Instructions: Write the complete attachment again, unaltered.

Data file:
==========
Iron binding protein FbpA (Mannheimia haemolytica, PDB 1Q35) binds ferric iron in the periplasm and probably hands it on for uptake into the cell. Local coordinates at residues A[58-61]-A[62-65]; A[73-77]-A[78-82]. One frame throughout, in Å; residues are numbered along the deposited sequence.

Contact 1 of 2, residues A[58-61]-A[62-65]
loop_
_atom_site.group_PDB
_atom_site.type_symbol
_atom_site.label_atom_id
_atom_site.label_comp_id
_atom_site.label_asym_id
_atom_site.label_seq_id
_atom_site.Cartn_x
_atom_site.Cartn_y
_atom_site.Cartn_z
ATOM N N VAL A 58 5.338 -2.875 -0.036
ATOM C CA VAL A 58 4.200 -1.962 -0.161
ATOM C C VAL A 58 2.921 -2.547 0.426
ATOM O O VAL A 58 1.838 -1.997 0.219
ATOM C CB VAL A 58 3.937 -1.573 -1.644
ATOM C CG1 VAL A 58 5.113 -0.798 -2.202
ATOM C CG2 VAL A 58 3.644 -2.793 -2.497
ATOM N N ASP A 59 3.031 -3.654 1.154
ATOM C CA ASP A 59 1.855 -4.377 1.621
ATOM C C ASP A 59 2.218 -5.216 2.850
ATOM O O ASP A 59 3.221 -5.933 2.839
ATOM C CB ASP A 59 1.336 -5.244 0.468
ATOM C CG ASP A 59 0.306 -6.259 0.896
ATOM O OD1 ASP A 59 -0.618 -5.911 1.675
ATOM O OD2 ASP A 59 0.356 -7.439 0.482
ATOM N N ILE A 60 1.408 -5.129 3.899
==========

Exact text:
Iron binding protein FbpA (Mannheimia haemolytica, PDB 1Q35) binds ferric iron in the periplasm and probably hands it on for uptake into the cell. Local coordinates at residues A[58-61]-A[62-65]; A[73-77]-A[78-82]. One frame throughout, in Å; residues are numbered along the deposited sequence.

Contact 1 of 2, residues A[58-61]-A[62-65]
loop_
_atom_site.group_PDB
_atom_site.type_symbol
_atom_site.label_atom_id
_atom_site.label_comp_id
_atom_site.label_asym_id
_atom_site.label_seq_id
_atom_site.Cartn_x
_atom_site.Cartn_y
_atom_site.Cartn_z
ATOM N N VAL A 58 5.338 -2.875 -0.036
ATOM C CA VAL A 58 4.200 -1.962 -0.161
ATOM C C VAL A 58 2.921 -2.547 0.426
ATOM O O VAL A 58 1.838 -1.997 0.219
ATOM C CB VAL A 58 3.937 -1.573 -1.644
ATOM C CG1 VAL A 58 5.113 -0.798 -2.202
ATOM C CG2 VAL A 58 3.644 -2.793 -2.497
ATOM N N ASP A 59 3.031 -3.654 1.154
ATOM C CA ASP A 59 1.855 -4.377 1.621
ATOM C C ASP A 59 2.218 -5.216 2.850
ATOM O O ASP A 59 3.221 -5.933 2.839
ATOM C CB ASP A 59 1.336 -5.244 0.468
ATOM C CG ASP A 59 0.306 -6.259 0.896
ATOM O OD1 ASP A 59 -0.618 -5.911 1.675
ATOM O OD2 ASP A 59 0.356 -7.439 0.482
ATOM N N ILE A 60 1.408 -5.129 3.899